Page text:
On June 11 the House Appropriations Committee unanimously approved the appropriations bill for the State Department and Foreign Operations for FY 2016. It would provide nearly $47.8 billion, which is 11% ($869 million) less than the White House’s request.[3]

The bill contains provisions that impede U.S.-Cuba reconciliation. The main one is Section 7045 (c)(3)(A) (pp. 175-76), that would bar the use of funds (i) “for the establishment or operations of a United States diplomatic presence, including an Embassy, Consulate, or liaison office, in Cuba beyond that which was in existence prior to December 17, 2014;” or (ii) “to facilitate the establishment or operation of a diplomatic mission of Cuba, including an Embassy, Consulate, or liaison office, in the United States beyond that which was in existence prior to December 17, 2014.”[4]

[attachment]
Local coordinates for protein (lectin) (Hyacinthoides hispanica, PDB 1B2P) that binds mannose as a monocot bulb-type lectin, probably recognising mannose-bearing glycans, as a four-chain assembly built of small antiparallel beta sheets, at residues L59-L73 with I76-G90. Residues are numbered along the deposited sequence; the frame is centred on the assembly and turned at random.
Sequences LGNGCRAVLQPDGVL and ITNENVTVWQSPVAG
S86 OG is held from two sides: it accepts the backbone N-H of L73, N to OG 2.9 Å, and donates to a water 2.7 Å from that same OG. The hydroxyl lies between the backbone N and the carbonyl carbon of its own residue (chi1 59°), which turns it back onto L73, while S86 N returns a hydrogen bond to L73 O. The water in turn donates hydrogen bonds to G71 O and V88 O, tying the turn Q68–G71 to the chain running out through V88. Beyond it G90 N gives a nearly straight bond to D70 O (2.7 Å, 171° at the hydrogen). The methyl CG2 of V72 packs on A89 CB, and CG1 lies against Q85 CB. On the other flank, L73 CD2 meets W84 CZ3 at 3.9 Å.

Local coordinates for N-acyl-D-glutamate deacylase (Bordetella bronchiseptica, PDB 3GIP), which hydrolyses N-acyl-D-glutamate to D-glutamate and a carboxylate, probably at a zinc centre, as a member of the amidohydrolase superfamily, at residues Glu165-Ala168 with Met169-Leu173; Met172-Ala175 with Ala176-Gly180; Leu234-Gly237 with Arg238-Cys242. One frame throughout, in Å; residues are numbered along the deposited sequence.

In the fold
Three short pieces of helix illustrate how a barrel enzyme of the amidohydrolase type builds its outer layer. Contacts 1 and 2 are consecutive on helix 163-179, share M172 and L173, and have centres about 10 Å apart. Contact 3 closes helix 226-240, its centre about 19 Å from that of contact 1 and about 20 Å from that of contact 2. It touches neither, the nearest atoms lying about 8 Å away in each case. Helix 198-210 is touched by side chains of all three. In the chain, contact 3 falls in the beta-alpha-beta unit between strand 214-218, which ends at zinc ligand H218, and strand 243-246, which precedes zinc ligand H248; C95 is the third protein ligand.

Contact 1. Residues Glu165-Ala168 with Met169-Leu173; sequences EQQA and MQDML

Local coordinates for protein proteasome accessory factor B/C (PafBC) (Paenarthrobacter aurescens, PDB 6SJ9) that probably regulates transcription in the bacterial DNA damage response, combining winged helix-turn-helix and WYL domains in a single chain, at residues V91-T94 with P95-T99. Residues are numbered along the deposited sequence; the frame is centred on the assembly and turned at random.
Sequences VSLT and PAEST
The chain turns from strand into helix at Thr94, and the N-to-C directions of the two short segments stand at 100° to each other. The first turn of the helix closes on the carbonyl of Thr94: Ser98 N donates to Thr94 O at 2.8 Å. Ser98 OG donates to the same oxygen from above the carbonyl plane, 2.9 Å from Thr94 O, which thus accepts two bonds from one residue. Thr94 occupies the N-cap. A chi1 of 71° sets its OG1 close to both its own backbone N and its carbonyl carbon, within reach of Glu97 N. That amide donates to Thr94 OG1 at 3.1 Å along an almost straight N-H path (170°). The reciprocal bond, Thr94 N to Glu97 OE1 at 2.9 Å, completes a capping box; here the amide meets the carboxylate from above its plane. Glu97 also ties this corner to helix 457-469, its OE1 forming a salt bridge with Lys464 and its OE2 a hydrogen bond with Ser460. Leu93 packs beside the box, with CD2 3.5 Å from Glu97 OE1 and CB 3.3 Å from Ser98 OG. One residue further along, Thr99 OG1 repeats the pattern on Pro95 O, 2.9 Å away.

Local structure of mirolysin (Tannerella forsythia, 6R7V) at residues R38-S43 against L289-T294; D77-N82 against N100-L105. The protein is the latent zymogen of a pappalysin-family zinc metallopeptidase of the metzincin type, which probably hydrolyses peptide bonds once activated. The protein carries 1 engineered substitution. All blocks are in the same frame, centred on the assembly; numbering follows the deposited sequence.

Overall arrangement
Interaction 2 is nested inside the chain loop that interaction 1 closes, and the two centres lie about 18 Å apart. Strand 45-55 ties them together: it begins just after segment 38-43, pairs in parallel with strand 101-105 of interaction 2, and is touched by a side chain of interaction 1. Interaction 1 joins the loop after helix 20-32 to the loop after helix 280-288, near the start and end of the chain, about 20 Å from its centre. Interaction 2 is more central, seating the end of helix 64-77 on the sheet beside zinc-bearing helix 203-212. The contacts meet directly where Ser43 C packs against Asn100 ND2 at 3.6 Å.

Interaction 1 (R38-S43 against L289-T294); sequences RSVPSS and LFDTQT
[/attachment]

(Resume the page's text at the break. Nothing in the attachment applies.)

There are still other references to Cuba in the bill. Section 7045 (c)(1) allocates $30 million “to promote democracy and strengthen civil society in Cuba: Provided, That no funds shall be obligated for business promotion, economic reform, entrepreneurship, or any other assistance that is not democracy-building as expressly authorized in the Cuban Liberty and Solidarity (LIBERTAD)Act of 1996 and the Cuban Democracy Act (CDA) of 1992.” Section 7045 (c)(2) prohibits use of certain funds to establish any organization to carry out the existing broadcasting and related programs for Latin America and the Caribbean region or to alter the structure of Cuba Broadcasting. Others are Section 7007 (p. 64)(no funds for “assistance or reparations for the governments of Cuba, North Korea, Iran or Syria”); and Section 7015 (f) (p. 76-81)(no funds for assistance to Cuba and certain other countries).